Despite a “hugely challenging year”, which saw Gregory Distribution Holdings forced to reduce its apprenticeship programme and run fewer vehicles in 2022, profit and turnover rose, aided by some high performing contracts and the integration of the Pollock businesses, the company has revealed.

Greegory Distribution Holdings employs around 3,000 staff across 20 hubs stretching from Aberdeen to Truro. The company, which purchased Pollock Holdings and its subsidiaries Pollock (Scotrans) and Pollock Express in 2021, includes ARR Craib Transport and a joint venture with Hayton Coulthard.

The family-owned firm, which is a member of Palletways, Palletline and HazChem, boasts over 400 customers and operates a fleet of over 1,000 vehicles and around 2,000 trailers. It specialises in ambient and temperature controlled palletised services, ambient and chilled warehousing, e-fullfillment and parcel deliveries, and milk collection and shipment.

Reporting its results for the year to 1 October 2022, Gregory Distribution Holdings revealed a jump in turnover to £335.6m (2021: £273.4m) and an 8% rise in pre-tax profit to £11.9m (2021: £11m).

Within the group, Gregory Distribution saw turnover rise to £262.3m (2021: £215.5m) whilst pre-tax profit fell to £8.9m (2021: £9.3m).

Its sister company ARR Craib Transport saw turnover jump to £47.4m (2021: £43.1m) in the period. However pre-tax profit took a dive, falling to just £467,000 (£840,000).

New recruit Pollock (Scotrans) saw pre-tax profit rise to £2.3m (2021: £951,000), in its first full year of trading as part of the group, despite turnover falling slightly to £29.3m (2021: £29.8m).

In its business review of the results the group reflected on a turbulent year which saw it increase wages to mitigate the UK driver shortage and invest a “substantial” amount in its apprenticeship programme to train 230 new drivers.

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However, as the year progressed, the company battled the impacts of record fuel price rises, higher maintenance costs - driven by the lack of new trucks on the market - and falling milk volumes, as farmers were hit by rising cost of fuel and feed.

As volumes continued to fall, further exacerbated by the impact of the Russian invasion of Ukraine and the cost of living crisis, the company was forced to reduce the number of vehicles it was running and scale back its apprenticeship programme. Start up problems at its Midlands warehouse also resulted in “a negative impact on profitability,” the report revealed.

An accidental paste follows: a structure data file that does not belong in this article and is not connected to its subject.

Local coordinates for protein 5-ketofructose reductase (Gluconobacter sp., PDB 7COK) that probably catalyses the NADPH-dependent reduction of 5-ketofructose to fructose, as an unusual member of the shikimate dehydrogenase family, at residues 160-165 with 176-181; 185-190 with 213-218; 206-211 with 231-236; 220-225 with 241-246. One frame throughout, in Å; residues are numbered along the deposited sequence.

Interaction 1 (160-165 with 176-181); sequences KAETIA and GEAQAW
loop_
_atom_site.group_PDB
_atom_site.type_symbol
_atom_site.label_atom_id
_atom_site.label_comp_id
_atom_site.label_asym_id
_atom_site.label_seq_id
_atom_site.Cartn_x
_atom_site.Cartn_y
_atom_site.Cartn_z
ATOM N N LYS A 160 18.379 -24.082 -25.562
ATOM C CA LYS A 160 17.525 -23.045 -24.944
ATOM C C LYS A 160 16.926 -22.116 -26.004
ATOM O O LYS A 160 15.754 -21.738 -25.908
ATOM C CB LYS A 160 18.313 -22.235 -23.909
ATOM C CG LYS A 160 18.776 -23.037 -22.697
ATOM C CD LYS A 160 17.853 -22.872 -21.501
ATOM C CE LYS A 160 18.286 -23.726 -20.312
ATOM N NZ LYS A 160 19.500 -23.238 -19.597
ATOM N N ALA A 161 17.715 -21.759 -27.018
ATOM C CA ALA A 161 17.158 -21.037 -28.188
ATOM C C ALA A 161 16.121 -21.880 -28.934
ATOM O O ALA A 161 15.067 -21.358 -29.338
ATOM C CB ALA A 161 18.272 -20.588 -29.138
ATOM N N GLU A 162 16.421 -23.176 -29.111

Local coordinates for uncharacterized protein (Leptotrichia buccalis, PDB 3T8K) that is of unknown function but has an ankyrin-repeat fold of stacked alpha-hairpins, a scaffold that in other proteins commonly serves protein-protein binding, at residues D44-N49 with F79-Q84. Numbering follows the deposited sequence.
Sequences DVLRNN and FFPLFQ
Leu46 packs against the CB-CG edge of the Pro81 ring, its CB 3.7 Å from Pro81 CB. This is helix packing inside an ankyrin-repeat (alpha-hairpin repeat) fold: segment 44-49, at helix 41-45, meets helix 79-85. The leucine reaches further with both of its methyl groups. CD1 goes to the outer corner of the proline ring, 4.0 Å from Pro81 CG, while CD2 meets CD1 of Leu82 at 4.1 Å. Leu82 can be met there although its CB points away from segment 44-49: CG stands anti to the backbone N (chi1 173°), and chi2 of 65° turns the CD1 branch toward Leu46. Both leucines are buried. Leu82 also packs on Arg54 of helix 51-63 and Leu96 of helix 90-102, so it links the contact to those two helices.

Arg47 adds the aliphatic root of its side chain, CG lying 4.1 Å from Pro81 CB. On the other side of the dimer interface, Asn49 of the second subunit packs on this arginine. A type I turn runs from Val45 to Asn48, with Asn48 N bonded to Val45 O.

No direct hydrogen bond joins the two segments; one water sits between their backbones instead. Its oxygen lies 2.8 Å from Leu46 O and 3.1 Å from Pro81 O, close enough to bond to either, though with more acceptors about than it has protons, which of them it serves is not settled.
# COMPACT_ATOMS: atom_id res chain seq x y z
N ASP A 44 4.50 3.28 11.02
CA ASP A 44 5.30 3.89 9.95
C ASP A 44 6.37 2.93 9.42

However, the report said that "Despite the challenges described, a number of our dedicated contracts have performed well”, with the integration of the Pollock Group which it purchased in 2021 also helping to improve profitability and margins.

The company also continued to expand its warehouse business in the year, leasing a 160,000 sq ft facility in Bristol to support a blue chip customer and investing in its Plymouth warehouse to increase its refrigerated space. However start up issues at its warehouse in the Midlands during the year “impacted negatively” on profitability, the review added.

Since the year end the company said it has finalised plans to increase its warehouse footprint in Avonmouth and the Scottish Central Belt, adding another 250,000 sq ft of space to support new business with existing customers.

Despite a “hugely challenging year”, the report said business continued to grow during the year, adding that whilst pre-tax profit was below management expectations, EBITDA had outperformed the directors’ predictions in the period, standing at £32.6m (2021: £28.2m).

Turning to future developments, the review said that despite this year's economic challenges, it sees plenty of opportunities in the pipeline, with new customers and predicted a “further increase in profitability” this year.

A request for comment on the annual results by MT has yet to receive a response from the company.